Scam of the day – April 20, 2017 – Aaron Hernandez death scams

It is a sad fact of life that the deaths of famous people, such as the suicide yesterday of former N.E. Patriots player  and convicted murderer Aaron Hernandez, particularly when they occur unexpectedly, as is the case with Hernandez, are exploited by scammers seeking to lure curious unwary people to dangerous websites or  to click on links containing malware.  It is important to never click on links in text messages or emails unless you have absolutely confirmed that they are legitimate because they may contain keystroke logging malware that can steal all of the information from your computer, laptop, smartphone or other device and use that information to make you a victim of identity theft.  In addition, a particularly insidious type of malware can be installed on your computer or other device merely by going to an infected website.  Therefore as tempting as it may be for some people to respond to emails, social media posts or other communications promising unseen videos or photographs of Aaron Hernandez’ last moments, you should avoid clicking on those links and going to websites promising this information.  If you want reliable information, particularly in this era of fake news, you should stay with legitimate news websites.

In addition, it is important to point out that even if you have the most up to date versions of anti-malware security software on your computer and other devices, you will always be at least thirty days behind the newest malware.  It takes that long for the security software companies to come up with new security software to combat newly discovered computer vulnerabilities, sometimes referred to as “zero day” exploits.

TIPS

These types of scams, capitalizing on the deaths of celebrities, such as Prince, Whitney Houston, Michael Jackson, Paul Walker and Robin Williams have become far too common and predictable.  Don’t be a victim of these scams.  Never click on links in emails or text messages promising you photographs, videos or even new information about events such as these and don’t even go to websites with which you may be unfamiliar to find such information because your computer may get infected merely by going to the website without clicking on any links.  For reliable information, limit your searches to reliable sources.

Scam of the day – April 24, 2016 – Scams involving the death of Prince

It is a sad fact of life that the deaths of celebrities, such as the recent untimely death of Prince, particularly when they occur unexpectedly, are exploited by scammers seeking to lure curious unwary people to dangerous websites or click on links containing malware.  It is important to never click on links in text messages or emails unless you have absolutely confirmed that they are legitimate because they may contain keystroke logging malware that can steal all of the information from your computer, laptop, smartphone or other device and use that information to make you a victim of identity theft.  In addition, a particularly insidious type of malware can be installed on your computer or other device merely by going to an infected website.  Therefore as tempting as it may be for some people to respond to emails, social media posts or other communications promising unseen videos of Prince’s last moments, photographs, you should avoid clicking on those links and going to websites promising this information.  If you want reliable information, you should stay with legitimate news websites.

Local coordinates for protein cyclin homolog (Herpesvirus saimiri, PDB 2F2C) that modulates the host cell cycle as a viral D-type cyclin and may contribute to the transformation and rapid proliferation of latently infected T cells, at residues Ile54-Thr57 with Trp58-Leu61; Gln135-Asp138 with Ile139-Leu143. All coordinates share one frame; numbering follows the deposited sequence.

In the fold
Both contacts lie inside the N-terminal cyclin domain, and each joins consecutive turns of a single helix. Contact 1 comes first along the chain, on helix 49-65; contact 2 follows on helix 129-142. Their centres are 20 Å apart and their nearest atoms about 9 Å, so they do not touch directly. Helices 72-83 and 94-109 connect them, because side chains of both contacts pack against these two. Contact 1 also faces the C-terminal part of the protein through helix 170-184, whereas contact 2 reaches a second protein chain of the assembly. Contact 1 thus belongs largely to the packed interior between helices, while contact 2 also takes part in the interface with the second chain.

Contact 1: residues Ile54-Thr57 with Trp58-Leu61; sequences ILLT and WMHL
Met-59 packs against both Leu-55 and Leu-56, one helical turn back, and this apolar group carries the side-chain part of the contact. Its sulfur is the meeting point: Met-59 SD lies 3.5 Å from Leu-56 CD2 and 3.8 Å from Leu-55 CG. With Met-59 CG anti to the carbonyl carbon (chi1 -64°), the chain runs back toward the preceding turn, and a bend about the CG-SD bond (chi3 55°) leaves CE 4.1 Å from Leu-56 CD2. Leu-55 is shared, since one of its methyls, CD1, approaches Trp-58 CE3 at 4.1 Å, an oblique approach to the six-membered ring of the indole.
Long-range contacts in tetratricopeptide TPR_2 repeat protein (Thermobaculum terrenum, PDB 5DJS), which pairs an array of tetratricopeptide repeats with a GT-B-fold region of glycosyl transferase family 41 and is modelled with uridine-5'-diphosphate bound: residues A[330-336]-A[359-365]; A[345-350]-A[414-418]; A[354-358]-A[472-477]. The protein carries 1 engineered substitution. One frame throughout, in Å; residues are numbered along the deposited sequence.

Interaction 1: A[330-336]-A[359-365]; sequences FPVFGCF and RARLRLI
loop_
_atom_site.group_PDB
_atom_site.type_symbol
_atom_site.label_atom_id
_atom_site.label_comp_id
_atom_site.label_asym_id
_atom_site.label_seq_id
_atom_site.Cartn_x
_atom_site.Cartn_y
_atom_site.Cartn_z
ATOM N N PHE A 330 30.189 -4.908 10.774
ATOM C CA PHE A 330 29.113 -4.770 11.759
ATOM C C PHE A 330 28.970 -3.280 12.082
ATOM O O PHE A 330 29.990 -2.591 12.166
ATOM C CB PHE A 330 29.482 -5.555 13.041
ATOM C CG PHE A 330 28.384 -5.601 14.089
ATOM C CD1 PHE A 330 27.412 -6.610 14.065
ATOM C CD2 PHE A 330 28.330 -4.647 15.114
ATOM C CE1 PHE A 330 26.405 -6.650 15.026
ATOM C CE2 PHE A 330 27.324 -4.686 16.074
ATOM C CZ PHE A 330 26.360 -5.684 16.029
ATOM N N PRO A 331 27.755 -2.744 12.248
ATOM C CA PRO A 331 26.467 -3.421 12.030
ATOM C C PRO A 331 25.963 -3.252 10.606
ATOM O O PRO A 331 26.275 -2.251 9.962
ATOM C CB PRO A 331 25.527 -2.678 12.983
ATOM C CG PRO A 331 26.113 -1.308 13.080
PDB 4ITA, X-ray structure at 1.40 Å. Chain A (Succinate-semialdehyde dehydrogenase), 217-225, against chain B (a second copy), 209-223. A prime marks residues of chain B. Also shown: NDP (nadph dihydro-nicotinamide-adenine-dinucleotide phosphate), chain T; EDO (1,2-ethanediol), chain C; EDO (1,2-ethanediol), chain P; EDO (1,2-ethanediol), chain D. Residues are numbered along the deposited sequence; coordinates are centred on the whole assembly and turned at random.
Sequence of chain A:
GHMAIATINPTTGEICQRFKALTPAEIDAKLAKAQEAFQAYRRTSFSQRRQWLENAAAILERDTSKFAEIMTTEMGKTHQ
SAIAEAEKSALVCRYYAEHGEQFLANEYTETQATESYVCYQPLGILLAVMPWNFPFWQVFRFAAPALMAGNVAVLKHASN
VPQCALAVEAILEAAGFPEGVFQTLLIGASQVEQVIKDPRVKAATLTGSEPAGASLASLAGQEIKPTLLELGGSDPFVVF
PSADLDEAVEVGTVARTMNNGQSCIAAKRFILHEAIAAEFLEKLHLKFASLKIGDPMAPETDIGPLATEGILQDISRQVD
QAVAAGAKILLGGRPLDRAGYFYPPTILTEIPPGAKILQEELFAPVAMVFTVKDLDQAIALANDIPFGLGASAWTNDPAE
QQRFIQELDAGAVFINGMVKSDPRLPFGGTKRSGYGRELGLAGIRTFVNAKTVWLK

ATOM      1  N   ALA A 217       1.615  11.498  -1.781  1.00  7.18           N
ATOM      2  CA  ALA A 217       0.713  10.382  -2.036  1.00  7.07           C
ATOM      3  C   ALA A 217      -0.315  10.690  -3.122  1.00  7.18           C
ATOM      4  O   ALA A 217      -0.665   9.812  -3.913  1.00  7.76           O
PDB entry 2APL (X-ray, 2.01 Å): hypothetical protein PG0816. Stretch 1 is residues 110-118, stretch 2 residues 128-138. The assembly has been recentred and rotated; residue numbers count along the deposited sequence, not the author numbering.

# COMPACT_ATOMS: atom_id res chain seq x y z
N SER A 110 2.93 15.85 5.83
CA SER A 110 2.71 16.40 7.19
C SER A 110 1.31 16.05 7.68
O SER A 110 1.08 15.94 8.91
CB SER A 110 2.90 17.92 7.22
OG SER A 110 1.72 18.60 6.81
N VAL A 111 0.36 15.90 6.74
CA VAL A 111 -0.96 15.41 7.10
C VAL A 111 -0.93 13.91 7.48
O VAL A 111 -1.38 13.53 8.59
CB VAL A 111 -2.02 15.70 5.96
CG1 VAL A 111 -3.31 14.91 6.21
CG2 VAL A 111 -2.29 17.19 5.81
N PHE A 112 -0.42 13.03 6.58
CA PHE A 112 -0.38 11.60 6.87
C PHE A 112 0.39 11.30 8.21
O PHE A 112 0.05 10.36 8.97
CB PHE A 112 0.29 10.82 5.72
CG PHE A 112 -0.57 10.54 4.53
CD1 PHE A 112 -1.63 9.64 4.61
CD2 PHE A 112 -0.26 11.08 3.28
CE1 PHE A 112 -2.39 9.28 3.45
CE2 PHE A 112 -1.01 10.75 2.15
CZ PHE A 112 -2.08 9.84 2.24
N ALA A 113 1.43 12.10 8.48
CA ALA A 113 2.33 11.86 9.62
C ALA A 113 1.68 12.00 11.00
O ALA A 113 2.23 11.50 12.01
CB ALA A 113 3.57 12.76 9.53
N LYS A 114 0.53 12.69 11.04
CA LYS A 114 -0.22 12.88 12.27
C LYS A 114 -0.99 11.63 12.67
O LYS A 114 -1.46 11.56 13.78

In addition, it is important to point out that even if you have the most up to date versions of anti-malware security software on your computer and other devices, you will always be at least thirty days behind the newest malware.  It takes that long for the security software companies to come up with new security software to combat newly discovered computer vulnerabilities, sometimes referred to as “zero day” exploits.

TIPS

These types of scams, capitalizing on the deaths of celebrities, such as Whitney Houston, Michael Jackson, Paul Walker and Robin Williams have become far too common and predictable.  Don’t be a victim of these scams.  Never click on links in emails or text messages promising you photographs, videos or even new information about events such as these and don’t even go to websites with which you may be unfamiliar to find such information because your computer may get infected merely by going to the website without clicking on any links.  For reliable information, limit your searches to reliable sources.